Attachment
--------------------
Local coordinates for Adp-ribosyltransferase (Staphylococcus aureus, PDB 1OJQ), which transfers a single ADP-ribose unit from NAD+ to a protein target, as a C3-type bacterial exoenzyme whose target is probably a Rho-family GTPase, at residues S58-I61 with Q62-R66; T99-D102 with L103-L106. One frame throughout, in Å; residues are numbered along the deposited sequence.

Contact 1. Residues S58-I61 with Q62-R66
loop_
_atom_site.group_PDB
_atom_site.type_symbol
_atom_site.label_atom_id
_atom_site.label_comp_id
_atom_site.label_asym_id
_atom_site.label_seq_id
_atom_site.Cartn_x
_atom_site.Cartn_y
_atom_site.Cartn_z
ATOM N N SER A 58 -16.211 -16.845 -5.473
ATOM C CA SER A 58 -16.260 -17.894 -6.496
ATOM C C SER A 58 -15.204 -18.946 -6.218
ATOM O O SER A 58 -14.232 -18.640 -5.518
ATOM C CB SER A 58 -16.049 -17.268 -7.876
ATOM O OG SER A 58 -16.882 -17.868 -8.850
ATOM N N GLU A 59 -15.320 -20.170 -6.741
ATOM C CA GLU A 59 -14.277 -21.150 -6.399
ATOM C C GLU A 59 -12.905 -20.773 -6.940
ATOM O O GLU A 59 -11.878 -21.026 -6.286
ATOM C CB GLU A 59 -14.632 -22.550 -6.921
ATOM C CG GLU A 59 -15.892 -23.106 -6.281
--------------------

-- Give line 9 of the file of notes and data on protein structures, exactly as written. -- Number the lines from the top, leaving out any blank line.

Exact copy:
_atom_site.label_seq_id